- Example 1: I would like to pay my respect and acknowledge the traditional custodians of the land on which this meeting takes place, and also pay respect to Elders both past and present.
- Example 2: I would like to Acknowledge the _______________ people who are the traditional custodians of this land. I would also like to pay respect to Elders both past and present of the_______________nation and extend that respect to other Aboriginal people present. (source: Cricket Australia, A Sport For All)
Aboriginal Victoria has a list of maps relating to the heritage of Aboriginal people, and could be useful for identifying the location of nations or languages.
Promoting safe and inclusive environments
Sporting organisations can take practical steps to help their environment become welcoming to Aboriginal people. They can:
- Work with any Aboriginal people within your sport or club and understand the positive influence they can have on recruitment of new participants. This promotes cultural safety – where people feel physically, socially and emotionally safe in the environment they are in.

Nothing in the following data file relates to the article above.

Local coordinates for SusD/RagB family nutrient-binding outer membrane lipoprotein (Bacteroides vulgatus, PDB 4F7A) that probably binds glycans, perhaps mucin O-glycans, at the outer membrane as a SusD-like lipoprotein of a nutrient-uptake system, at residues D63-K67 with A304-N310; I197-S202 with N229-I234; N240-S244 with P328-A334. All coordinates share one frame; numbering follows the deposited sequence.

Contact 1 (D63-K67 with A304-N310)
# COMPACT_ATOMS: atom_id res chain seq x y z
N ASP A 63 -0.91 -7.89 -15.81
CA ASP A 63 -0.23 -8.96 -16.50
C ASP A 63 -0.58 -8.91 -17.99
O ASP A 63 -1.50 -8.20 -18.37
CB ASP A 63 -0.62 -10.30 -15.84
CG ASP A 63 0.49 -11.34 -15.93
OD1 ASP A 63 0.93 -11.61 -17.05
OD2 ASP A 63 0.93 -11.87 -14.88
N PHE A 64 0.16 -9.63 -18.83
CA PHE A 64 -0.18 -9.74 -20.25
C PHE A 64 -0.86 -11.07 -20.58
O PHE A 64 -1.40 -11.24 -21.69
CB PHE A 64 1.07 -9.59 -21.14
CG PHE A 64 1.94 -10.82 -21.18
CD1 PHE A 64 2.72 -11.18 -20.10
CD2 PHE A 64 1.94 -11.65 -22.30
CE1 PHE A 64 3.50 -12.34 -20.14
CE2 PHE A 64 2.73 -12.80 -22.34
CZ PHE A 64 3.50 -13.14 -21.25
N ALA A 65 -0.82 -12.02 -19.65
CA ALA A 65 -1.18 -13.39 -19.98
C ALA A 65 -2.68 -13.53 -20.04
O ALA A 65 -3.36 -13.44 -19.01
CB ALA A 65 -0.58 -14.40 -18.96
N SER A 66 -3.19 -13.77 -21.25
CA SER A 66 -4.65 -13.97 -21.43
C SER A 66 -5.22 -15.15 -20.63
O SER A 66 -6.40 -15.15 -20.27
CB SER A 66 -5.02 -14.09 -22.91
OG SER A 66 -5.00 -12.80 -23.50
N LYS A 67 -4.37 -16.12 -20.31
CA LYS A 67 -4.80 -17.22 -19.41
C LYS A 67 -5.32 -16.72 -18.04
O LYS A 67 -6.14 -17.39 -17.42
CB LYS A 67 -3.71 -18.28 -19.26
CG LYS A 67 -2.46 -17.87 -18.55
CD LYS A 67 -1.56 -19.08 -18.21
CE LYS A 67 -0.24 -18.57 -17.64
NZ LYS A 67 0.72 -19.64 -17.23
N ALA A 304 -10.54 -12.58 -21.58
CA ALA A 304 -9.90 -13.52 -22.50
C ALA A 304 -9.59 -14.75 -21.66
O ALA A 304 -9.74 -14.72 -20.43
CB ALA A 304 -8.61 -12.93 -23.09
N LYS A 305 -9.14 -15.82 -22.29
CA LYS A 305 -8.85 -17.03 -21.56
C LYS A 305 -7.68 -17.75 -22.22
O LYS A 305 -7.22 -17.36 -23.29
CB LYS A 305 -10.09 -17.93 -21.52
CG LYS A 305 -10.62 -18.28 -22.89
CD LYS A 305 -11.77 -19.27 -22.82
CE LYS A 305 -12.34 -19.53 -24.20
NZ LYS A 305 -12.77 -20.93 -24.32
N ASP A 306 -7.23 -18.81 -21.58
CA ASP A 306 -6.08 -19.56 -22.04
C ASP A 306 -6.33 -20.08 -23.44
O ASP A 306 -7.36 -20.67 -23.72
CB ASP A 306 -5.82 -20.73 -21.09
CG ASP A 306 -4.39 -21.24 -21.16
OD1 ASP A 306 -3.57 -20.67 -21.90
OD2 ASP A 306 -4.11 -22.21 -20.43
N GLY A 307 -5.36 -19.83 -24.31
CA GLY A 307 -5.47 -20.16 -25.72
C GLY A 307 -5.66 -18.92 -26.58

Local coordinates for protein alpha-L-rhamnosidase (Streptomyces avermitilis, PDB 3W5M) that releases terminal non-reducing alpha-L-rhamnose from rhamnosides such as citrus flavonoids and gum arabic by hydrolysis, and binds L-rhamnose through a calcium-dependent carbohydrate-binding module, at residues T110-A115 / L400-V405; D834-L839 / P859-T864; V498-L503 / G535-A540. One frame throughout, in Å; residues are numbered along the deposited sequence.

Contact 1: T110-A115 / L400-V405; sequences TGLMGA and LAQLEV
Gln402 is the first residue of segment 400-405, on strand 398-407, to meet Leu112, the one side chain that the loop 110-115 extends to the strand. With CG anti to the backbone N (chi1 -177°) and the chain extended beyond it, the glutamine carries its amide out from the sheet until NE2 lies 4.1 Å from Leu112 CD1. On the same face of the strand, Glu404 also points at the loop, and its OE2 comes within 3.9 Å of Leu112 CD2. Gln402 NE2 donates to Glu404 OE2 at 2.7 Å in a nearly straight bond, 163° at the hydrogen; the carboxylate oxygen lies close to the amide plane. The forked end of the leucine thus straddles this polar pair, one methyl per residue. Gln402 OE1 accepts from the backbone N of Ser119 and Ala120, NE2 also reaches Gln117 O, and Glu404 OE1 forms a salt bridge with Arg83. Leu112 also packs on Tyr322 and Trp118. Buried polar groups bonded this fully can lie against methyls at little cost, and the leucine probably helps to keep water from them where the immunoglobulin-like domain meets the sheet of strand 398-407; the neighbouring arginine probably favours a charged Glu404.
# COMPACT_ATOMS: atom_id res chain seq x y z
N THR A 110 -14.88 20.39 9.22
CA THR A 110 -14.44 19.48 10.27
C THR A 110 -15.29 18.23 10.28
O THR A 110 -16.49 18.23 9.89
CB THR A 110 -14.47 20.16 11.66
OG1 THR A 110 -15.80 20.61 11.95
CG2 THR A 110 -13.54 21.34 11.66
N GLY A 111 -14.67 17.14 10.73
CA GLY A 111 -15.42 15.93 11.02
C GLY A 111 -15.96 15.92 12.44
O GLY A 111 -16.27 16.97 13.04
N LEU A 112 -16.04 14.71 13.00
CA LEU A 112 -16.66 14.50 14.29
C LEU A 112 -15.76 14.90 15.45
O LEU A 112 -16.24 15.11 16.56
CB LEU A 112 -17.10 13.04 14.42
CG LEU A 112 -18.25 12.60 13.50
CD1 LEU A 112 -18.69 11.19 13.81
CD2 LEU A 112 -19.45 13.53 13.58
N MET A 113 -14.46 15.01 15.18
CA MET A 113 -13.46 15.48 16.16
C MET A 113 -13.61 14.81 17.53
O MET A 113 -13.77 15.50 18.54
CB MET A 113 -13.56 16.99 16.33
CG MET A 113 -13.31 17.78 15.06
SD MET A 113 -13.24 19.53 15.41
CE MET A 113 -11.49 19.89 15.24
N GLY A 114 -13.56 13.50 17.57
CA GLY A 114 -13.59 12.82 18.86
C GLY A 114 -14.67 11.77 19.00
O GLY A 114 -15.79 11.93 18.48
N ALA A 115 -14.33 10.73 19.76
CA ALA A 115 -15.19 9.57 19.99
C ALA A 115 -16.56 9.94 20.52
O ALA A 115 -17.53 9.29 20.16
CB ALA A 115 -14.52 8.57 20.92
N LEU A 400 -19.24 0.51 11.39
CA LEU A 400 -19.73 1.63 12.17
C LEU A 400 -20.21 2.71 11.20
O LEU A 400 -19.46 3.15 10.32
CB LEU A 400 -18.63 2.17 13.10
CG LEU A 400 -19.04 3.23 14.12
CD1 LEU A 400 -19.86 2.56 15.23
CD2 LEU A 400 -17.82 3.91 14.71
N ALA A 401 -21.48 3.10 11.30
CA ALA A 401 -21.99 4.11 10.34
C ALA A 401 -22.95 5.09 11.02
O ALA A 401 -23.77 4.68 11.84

- Have staff or volunteers participate in cultural awareness training.
- Aim to promote a diverse range of Aboriginal people as role models, including various genders, people with a disability, older adults and people from LGBTIQ communities.
- Encourage and support Aboriginal people to take on leadership roles within your sport – as committee members, coaches, officials and event organisers.
- Identify local leaders and community groups, such as Aboriginal Co-operatives, to partner with as their knowledge of the local community, including customs will benefit the development of any new activities or offerings.
Case Study: Cricket Australia’s A Sport for All resource is a great example of a wholistic approach to inclusive sport, including Aboriginal people. The resource includes excellent information about how to engage with Aboriginal people, including practical tips for engagement and communication. Click here to download the Cricket Australia Guide to Diversity for Aboriginal people.